As my online piece in the Financial Post this morning reports, Catherine Swift and her Working Canadians group are releasing an online petition urging millions of Canadians with Tax-free Savings Accounts (TFSAs) to ask the incoming Liberal administration to keep annual contribution levels at $10,000.
The 3-minute video features renowned indexer and author Charles Ellis, author of Winning the Loser’s Game. (Link is to the latest or sixth edition).
Citing UBS research, the video notes that most high-net-worth couples do share responsibility for major financial decisions, although men and women tend to focus on different aspects of their finances. For the most part, women take more of a role in dealing with day-to-day household finances and charitable giving; men take more of an interest in investing: in fact, fear than one in five women pay much attention to the investments jointly owned by couples.
The main point of the video is that couples should share responsibility about investing in particular because it plays such a critical role in the health of their jointly held wealth. And naturally, Charles Ellis thinks they should give up on trying to choose high-priced actively managed investments (aka “The Loser’s Game”) and agree on an indexing approach to their investments.
In this respect, the video concludes that men are actually more prone to emotion during periods of market volatility, while women are better at staying the course.
With stock markets violently zigging and zagging during the month of August, I thought it would be a good time to check in with our ROBO Portfolio to see how it withstood the market gyrations. Here are some observations:
After being up 0.8 per cent year-to-date in July, the portfolio slipped into the red, dropping 2.93 per cent year-to-date. Every asset class in the portfolio was now in a loss position. The real estate and Emerging Markets components were the biggest laggards, posting -14.9 and -12.7 returns year-to-date. Given the meltdowns we saw in global equity markets, this isn’t much of a surprise.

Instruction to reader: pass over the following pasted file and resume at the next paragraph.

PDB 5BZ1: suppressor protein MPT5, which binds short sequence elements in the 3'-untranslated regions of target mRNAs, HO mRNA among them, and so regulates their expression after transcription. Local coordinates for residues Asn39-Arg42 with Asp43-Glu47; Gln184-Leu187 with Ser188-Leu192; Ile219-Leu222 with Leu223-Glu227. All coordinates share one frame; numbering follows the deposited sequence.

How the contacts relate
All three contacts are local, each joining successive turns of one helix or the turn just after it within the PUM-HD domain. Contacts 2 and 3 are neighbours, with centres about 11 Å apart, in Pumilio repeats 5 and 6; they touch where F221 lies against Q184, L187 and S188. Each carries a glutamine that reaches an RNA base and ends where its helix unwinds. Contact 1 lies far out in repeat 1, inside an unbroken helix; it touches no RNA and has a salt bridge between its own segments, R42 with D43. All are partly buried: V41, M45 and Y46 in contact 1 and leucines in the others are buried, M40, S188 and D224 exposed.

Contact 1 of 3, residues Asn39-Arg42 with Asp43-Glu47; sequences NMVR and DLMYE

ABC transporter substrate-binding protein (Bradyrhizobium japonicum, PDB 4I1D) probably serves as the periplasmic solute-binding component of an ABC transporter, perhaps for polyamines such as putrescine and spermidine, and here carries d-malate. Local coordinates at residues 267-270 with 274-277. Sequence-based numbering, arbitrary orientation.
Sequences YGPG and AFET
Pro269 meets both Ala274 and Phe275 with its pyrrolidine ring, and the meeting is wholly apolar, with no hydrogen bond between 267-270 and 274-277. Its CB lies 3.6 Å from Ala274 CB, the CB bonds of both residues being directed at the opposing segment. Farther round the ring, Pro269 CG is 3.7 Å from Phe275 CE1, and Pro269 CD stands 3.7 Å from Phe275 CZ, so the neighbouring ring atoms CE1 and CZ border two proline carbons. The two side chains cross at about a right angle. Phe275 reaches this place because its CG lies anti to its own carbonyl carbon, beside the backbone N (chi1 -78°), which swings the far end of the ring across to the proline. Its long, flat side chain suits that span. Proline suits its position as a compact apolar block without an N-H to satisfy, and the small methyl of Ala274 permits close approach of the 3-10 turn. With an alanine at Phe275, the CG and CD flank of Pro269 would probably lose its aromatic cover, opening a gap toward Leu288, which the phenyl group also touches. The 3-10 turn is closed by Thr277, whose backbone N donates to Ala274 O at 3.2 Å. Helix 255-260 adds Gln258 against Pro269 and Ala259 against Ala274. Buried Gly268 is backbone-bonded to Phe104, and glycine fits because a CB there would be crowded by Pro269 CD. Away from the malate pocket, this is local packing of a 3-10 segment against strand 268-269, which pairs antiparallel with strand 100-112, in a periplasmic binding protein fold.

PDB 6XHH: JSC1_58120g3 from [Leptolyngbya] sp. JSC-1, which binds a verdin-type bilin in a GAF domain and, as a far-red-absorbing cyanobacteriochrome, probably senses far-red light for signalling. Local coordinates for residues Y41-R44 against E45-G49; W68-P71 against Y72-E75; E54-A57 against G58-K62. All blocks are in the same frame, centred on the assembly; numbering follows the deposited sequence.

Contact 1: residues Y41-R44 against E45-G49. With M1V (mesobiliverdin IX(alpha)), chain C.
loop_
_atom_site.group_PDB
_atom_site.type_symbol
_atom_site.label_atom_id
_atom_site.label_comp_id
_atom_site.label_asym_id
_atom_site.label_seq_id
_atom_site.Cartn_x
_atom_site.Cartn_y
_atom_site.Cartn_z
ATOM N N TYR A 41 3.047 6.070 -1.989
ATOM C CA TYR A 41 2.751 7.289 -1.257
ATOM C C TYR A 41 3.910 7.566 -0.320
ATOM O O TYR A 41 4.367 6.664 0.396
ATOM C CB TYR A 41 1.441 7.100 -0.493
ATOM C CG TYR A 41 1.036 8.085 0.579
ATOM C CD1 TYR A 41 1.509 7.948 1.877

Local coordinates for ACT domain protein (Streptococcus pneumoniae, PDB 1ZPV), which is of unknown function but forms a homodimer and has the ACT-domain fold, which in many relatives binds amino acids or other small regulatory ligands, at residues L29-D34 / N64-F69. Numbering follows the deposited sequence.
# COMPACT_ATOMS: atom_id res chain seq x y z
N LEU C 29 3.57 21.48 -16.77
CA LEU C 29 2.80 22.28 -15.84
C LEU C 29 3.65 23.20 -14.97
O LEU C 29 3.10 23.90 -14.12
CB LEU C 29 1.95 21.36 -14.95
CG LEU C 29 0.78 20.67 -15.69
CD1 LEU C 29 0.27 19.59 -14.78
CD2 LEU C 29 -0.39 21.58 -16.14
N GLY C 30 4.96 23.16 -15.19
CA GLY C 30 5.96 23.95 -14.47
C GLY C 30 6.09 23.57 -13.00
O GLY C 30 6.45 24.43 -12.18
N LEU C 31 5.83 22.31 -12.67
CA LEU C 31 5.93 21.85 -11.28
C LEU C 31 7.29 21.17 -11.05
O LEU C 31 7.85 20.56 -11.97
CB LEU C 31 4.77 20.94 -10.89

Man sacrifices his health in order to make money. Then he sacrifices his money to recuperate his health. And then he is so anxious about the future that he does not enjoy the present; the result being that he does not live in the present or the future; he lives as if he is never going to die, and then dies having never really lived. – James J. Lachard
You have worked your butt off for many years saving, investing, and doing mostly the right things. You’ve accumulated a substantial retirement account and are ready to retire. You know both your yearly spending average and your daily spending average, and are well within your Safe Withdrawal Rate.
You retire, and life is better than you ever expected. As the years pass your net worth continues to grow, and you are feeling confident and have relaxed into your lifestyle.
Then you get sick.
Health insurance covers most of the expenses, and you move on. Then something more serious happens, and costs are exploding. You need in-home care and services that are not covered by your policy. You are starting to strain your nest egg, and the financial security that you have worked your entire life for is slipping away.
If you’re like many Canadians, your financial life story may go something like this: over the past 20 years you’ve been busy taking care of multiple financial commitments. You may have gotten married, bought your first home and have made some good headway to paying it off, you may have even had a child or two and gone back to school to further develop your career.
Now in your 40s, you’ve achieved quite a bit and are probably starting to seriously think about how you will fund your retirement, children’s education, a bigger house or something else specific to you. Throughout all this, you’ve managed to put away around $100,000.
Congratulations! But, this is most likely not enough for you to be considered a good prospect for most financial advisors. You’re either left to do it yourself [DIY] or your hard earned money is probably going to be put into an expensive option, typically in a mutual fund paying up to 2.5% in fees each and every year.
Though, you may not know just how much you’re paying and may even believe that you don’t pay anything at all because fees are not currently reported on investment statements. What’s more, these fees will likely destroy up to 50% of your potential gains in wealth — yes, small fees have devastating effects over time — leaving you with much more work ahead of you and a harder time reaching your goals. If this is not a slap in the face, I don’t know what is. The good news is that there are new options available for individuals just like you.